The previous chapter ends with a rebuke of Israel. The Lord explains their tribulations as a result of disobedience. The Lord sounds pretty angry, but like a true loving parent, though, He doesn’t leave it at that. For, after the rebuke comes the loving words, the assurance that the child is loved and there is a way through. In the beginning of this chapter, the Lord indicates a few things that Israel needs to remember:
1. They are created by the Lord, therefore they are precious!
2. As in times past (remember Egypt!), the Lord will see them through trouble
3. All scattered Israel will eventually be gathered
Verse 8 is an interesting phrase:
8 Bring forth the blind people that have eyes, and the deaf that have ears.
This phrase is echoed by the Savior in Matthew 13 when describing the Kingdom of God through the parable of the sower. At the conclusion of the parable, He says, “Who hath ears to hear, let him hear.” His disciples then asked him, “Why do you teach in parables?” They knew the mysteries that Jesus taught to the people, and they probably also observed that some of the hearers didn’t understand what was being said. Why wouldn’t the Savior just come right out and say what he meant? The Savior then taught them that there is a spiritual principle at work here:
11 He answered and said unto them, Because it is given unto you to know the mysteries of the kingdom of heaven, but to them it is not given.
12 For whosoever hath, to him shall be given, and he shall have more abundance: but whosoever hath not, from him shall be taken away even that he hath.
13 Therefore speak I to them in parables: because they seeing see not; and hearing they hear not, neither do they understand.
The doctrines of the kingdom are given in such a way that those who are pure in heart, those who listen for spiritual truth, will understand the doctrines and be greatly edified by the parable. Those who are worldly-minded will miss the true meaning, and as a result, they will not be able to partake of the Kingdom. Bruce R. McConkie described it this way:
Our Lord used parables on frequent occasions during his ministry to teach gospel truths. His purpose, however, in telling these short stories was not to present the truths of his gospel in plainness so that all his hearers would understand. Rather it was so to phrase and hide the doctrine involved that only the spiritually literate would understand it, while those whose understandings were darkened would remain in darkness.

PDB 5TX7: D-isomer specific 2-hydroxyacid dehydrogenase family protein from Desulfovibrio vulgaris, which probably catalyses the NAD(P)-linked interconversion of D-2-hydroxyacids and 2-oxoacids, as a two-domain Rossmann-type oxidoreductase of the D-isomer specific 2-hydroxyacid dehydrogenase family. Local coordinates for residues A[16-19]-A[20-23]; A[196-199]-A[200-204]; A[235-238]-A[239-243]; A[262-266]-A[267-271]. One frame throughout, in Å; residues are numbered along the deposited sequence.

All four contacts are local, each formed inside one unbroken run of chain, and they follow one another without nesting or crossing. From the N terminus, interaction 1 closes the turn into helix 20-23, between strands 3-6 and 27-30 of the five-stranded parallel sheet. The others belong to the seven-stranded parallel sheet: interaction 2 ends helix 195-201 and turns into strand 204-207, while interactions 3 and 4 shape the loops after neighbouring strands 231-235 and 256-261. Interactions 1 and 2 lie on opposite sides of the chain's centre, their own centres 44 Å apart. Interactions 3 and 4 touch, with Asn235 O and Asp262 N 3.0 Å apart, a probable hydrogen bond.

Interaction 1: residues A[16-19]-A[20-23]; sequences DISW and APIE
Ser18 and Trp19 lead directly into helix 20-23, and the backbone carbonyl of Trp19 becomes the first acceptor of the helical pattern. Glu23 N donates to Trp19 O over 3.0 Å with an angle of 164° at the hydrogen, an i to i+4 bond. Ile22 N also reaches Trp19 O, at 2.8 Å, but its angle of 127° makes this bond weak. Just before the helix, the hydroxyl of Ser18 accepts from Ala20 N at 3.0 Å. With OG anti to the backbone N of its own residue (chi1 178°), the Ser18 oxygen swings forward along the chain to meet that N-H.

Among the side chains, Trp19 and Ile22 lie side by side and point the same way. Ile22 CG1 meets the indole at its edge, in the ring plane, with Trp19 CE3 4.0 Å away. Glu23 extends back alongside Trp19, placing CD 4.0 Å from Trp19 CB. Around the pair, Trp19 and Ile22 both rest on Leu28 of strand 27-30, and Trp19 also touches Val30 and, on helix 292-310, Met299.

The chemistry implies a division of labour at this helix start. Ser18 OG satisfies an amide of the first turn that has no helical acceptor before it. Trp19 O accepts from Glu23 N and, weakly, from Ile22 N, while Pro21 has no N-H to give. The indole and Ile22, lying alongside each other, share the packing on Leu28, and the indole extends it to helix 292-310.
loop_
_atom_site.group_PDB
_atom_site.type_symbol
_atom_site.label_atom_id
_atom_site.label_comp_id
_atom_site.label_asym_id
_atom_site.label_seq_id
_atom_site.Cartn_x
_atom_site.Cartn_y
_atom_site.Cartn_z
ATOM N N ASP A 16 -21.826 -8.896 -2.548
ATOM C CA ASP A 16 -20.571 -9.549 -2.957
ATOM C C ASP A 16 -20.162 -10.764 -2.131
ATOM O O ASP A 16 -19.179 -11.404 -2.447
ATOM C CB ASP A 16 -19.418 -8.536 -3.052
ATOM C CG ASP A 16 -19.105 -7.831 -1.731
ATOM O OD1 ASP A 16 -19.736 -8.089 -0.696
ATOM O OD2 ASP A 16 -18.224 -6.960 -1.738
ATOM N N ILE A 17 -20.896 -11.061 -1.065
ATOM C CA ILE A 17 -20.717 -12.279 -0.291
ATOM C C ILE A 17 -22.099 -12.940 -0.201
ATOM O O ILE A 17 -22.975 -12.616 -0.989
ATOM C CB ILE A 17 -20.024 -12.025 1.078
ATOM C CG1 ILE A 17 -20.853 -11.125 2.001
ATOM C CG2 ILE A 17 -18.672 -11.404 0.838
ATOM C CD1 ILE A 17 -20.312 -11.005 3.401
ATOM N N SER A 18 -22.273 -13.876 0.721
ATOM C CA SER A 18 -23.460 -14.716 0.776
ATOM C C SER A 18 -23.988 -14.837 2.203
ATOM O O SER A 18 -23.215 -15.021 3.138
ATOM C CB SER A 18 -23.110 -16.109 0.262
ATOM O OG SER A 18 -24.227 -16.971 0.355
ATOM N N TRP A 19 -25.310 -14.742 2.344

Bringing this back to Isaiah, he appears to be referring to those people who have eyes, but are blind, and those that have ears, but are deaf. This makes sense in conjunction with verse 9, which is a challenge to all gentile nations (worshippers of idols) to bring forth “their witnesses” and prove themselves. The Lord then declares Himself and states very clearly that besides Him, there is no Savior. What better way is there to describe those who are spiritually blind, those who seek for salvation in the world and grasp as worldly things that “moth and rust doth corrupt”?
There is one other spiritual warning Isaiah relates in this chapter that I would like to mention:
20 The beast of the field shall honour me, the dragons and the owls: because I give waters in the wilderness, and rivers in the desert, to give drink to my people, my chosen.
22 But thou hast not called upon me, O Jacob; but thou hast been weary of me, O Israel.
It is ironic, but a sad tendency of human nature, that it is in our extremity that we are brought to remember God. (Hence the value of opposition) Yet, when we are together as a people, united in religion and enjoying prosperity, it is in these times of plenty- at the apex of our blessings from heaven- that the spiritual diseases set in and we forget God. The prophet Alma said, “because ye are compelled to be humble blessed are ye … [but more] blessed are they who humble themselves without being compelled to be humble.”